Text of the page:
“We would like the opportunity to speak for our profession and for our patients,” she said, noting that “psychedelic therapy sessions, which can last between two to eight hours, are oftentimes provided by advanced practice registered nurses and licensed therapists.”
Dunbar said he considered the proposal a friendly amendment and that he would support its adoption.
He also pointed out that the bill is beginning its journey not in a healthcare committee, but in the Senate Labor and Commerce Committee.
“That’s intentional. That’s by design,” he said. “We’re not here to debate sort of the efficacy of the medicine itself or which substances should or should not be legalized.”
Instead, he continued, “this bill anticipates that there will be federal action, and then we want to have the licensing in place and the regulatory framework in place. And a lot of the detailed questions that will go into that will be addressed by the task force itself.”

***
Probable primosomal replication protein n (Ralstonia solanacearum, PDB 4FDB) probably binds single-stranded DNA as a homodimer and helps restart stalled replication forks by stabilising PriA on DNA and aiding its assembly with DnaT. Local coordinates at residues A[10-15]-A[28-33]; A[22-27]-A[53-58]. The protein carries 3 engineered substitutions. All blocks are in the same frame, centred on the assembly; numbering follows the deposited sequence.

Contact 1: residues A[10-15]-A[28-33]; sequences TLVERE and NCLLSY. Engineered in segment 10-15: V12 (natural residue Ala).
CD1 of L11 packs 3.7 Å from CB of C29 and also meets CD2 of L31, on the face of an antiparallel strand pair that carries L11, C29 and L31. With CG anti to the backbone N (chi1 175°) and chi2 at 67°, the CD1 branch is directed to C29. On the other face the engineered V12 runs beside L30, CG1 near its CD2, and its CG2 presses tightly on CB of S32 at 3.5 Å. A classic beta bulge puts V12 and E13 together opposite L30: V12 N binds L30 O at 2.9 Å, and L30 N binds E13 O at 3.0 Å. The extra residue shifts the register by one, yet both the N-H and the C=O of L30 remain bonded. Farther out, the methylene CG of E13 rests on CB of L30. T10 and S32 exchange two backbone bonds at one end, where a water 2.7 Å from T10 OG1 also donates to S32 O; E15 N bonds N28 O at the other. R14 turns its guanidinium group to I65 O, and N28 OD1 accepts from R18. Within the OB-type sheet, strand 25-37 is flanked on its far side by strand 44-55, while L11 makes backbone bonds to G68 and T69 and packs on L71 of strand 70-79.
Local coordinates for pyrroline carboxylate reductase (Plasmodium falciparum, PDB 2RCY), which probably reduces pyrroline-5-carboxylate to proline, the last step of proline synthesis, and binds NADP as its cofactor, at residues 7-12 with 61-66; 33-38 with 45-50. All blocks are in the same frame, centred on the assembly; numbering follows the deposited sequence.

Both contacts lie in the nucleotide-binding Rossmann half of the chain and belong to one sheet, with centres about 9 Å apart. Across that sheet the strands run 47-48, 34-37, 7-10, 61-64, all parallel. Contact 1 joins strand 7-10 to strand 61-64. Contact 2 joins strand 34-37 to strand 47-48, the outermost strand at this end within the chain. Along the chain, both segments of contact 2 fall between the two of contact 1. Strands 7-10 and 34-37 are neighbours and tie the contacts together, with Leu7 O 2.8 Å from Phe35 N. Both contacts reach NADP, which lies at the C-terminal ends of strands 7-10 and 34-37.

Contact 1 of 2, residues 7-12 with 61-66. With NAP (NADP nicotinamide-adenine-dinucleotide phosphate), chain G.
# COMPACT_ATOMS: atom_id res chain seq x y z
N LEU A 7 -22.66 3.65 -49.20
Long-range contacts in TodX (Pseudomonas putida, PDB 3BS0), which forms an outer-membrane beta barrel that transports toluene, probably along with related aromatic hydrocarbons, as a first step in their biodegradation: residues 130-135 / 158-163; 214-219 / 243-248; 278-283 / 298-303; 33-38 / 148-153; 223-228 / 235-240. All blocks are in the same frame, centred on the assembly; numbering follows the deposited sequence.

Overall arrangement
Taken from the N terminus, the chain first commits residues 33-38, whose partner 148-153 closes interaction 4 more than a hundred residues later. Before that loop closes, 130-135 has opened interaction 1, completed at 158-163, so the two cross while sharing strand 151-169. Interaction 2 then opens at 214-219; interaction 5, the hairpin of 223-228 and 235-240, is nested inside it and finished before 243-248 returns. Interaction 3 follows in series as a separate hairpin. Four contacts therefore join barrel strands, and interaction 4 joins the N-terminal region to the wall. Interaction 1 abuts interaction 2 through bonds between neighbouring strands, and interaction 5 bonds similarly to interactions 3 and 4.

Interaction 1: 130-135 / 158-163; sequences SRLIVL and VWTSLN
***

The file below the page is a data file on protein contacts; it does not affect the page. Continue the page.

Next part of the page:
Micaela Fowler, deputy commissioner at Alaska’s Department of Commerce, Community, and Economic Development, said the agency projects the change would cost about $320,200 in fiscal year 2025, $385,200 in fiscal 2026 and $325,200 in fiscal 2027. That would cover agency staff, travel to six meetings (rather than minimum four in the bill) and costs like legal support, printing and room rentals.
The temporary body would be dissolved at the beginning of Alaska’s 35th Legislature, which would convene in January 2027. The fiscal note anticipates no further costs associated with the bill beyond 2027.
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A number of states have moved to enact similar bodies over recent sessions as interest in psychedelic medicines has expanded and researchers push for FDA approval of drugs such as MDMA and psilocybin. Dunbar said that unlike most others, his bill sets aside seats on the task force for Indigenous healthcare professionals and leaders.